A universal accelerator
For some time, ideas for a programme of research with heavy ions had been looming in the physics community. Early in the 1970s tests with deuterons and alpha particles were run in the “old” Linac 1, which was dedicated to ions after the construction of Linac 2. Equipped with a new front end, Linac 1 provided beams of oxygen and sulphur ions for acceleration in the PS, so that by the mid-1980s experiments with these ions could run at SPS energies.
Eventually Linac 1 was replaced by a dedicated heavy-ion Linac (Linac 3) constructed by a collaboration involving CERN, GANIL, GSI, IAP (Frankfurt), Indian institutes and INFN (Lugnano), as well as financial contributions from the Czech Academy of Science, and the Swedish and the Swiss delegations. Since 1994 the PS has therefore been fit for providing ions as heavy as lead for experiments at the SPS and, in future, the Large Hadron Collider (LHC).
The 1980s and 1990s were the main decades for CERN’s Large Electron Positron collider (LEP). This was originally planned to have a dedicated injector synchrotron for electrons and positrons, but when Council put the brakes on the budget, people’s minds turned once again to the PS.
It turned out that the combination of the PS and the SPS, equipped with suitable acceleration systems, would make an adequate injector for LEP. Space was made available near the PS circumference for the electron and positron sources and pre-accelerators, to which the Laboratoire de l’Accelerateur Linéaire (LAL) at Orsay made significant contributions. New inflectors, a new vacuum chamber, wiggler magnets and a dedicated acceleration system for electrons and positrons had to be installed in the PS so that, for a dozen years or so, it became the universal accelerator for all stable charged particles.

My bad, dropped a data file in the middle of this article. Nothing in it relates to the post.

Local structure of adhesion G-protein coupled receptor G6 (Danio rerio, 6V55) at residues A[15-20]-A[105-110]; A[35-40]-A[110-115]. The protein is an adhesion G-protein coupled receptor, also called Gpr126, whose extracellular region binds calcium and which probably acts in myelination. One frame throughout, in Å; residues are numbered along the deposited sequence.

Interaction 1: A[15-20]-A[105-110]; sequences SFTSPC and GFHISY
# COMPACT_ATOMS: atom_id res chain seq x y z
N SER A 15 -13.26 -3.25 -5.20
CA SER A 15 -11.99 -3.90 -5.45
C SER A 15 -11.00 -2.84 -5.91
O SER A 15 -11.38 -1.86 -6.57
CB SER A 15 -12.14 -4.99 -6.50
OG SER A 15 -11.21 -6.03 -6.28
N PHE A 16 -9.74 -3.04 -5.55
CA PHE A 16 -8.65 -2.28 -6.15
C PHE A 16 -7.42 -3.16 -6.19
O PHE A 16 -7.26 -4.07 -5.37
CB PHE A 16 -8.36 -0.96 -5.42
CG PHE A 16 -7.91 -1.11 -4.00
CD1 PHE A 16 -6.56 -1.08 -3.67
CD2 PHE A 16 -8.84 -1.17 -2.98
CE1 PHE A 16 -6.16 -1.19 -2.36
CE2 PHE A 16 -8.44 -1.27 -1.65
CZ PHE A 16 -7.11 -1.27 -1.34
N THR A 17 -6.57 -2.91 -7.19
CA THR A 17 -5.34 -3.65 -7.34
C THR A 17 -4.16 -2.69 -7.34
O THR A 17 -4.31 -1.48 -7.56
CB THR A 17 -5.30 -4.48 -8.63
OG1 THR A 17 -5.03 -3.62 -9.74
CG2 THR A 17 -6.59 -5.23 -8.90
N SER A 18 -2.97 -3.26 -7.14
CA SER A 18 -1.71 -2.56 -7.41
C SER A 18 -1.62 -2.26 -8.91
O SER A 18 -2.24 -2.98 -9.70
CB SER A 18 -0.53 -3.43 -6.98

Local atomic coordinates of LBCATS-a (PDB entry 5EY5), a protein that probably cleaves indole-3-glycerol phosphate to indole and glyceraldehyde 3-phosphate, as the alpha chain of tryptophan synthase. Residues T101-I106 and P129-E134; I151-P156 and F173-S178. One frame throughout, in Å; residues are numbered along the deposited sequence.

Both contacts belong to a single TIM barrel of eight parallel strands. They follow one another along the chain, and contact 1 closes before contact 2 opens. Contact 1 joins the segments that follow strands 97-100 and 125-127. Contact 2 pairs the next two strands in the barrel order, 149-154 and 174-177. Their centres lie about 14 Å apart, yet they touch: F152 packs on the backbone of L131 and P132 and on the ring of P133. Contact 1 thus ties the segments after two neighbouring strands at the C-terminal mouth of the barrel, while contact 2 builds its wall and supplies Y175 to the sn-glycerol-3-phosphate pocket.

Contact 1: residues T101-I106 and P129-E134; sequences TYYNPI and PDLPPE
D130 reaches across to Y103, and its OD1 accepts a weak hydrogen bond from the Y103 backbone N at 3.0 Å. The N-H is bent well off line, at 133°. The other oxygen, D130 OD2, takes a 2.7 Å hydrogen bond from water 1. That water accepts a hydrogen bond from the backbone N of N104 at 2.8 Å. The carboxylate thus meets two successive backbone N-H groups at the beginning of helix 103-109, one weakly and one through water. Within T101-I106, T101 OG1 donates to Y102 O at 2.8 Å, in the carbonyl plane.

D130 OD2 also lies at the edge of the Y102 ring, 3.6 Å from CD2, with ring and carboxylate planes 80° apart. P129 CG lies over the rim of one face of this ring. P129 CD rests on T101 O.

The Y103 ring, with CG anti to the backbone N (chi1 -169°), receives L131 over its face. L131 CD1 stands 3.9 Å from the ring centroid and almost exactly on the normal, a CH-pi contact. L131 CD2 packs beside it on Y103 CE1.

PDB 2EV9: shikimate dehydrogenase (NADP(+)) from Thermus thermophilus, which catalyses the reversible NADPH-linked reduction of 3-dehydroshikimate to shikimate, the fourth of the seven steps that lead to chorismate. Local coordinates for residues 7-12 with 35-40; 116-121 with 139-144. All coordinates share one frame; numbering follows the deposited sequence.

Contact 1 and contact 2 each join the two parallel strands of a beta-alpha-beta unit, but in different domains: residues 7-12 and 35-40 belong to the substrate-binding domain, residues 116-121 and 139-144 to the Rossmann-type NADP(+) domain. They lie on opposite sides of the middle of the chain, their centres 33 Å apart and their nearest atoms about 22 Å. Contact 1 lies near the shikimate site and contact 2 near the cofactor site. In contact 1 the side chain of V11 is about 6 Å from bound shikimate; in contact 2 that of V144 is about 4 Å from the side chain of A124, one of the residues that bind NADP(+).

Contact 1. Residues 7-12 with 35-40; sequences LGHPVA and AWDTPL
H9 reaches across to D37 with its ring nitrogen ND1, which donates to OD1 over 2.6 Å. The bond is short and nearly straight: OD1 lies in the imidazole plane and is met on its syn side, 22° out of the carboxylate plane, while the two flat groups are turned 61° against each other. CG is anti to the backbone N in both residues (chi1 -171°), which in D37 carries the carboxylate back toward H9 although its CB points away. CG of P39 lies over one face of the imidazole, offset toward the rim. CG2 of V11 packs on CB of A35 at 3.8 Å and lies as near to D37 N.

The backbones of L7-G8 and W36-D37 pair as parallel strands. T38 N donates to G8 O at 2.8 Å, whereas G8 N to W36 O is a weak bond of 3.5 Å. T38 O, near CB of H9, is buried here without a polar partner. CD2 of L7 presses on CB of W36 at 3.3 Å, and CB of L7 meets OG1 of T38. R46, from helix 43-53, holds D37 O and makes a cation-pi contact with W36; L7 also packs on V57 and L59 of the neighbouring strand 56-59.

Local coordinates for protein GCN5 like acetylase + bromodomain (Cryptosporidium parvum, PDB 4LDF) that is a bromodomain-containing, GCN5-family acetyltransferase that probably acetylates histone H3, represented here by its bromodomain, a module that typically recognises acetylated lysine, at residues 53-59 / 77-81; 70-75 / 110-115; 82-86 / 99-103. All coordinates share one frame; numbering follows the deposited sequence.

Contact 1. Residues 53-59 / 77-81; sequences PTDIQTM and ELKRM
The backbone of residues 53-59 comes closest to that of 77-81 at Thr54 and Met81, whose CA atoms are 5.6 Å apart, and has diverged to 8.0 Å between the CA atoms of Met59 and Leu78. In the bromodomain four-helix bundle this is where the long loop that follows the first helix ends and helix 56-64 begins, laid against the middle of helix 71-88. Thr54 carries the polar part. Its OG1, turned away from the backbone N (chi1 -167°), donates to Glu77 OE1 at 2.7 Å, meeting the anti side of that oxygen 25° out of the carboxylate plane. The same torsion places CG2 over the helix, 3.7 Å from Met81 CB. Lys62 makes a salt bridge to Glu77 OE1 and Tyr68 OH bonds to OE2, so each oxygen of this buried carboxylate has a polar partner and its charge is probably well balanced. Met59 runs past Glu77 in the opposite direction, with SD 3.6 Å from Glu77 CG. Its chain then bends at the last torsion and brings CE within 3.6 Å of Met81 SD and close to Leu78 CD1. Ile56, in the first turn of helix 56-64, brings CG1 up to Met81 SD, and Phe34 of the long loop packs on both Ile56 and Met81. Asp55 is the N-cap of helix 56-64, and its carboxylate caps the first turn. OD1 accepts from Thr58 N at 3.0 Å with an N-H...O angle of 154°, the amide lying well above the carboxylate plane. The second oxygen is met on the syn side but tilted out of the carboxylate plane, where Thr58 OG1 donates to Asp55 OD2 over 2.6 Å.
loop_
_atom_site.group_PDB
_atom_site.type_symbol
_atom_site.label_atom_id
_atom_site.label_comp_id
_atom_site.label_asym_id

Finally, protons and heavy ions for the LHC will of course come from the PS (through the SPS). The beam current will have to be increased once more with a new front end for Linac 2. To accommodate the increased current, the transfer energy from the booster to the PS has been raised to 1.4 GeV, and both machines need, among a number of other adaptations, to be equipped with new acceleration systems synchronized to the acceleration systems of the SPS and the LHC.
For 45 years this machine has been adapted successfully to the requirements of the physics programme, while both in the minds of people and in fact (its basic focusing structure has remained untouched), it is still “the PS”. Understanding the physics of beams in accelerators, refined beam observation and measurements, ingenious inventions, powerful computers for beam simulation and controls, as well as a few decades of general progress in many technologies (vacuum, electronics, RF, high stable and fast power sources, materials, etc), along with motivated staff, were all necessary ingredients for this development.
Young physicists of the 21st century, as enthusiastic to work at CERN as those of 50 years ago, will surely not hesitate to teach the old lady a few new tricks. When one day, maybe quite remote, the PS finally faces retirement, people should remember CERN’s founding fathers and the participants in the historic Council session in October 1952 for their courageous decision, and the original machine designers for their excellent job.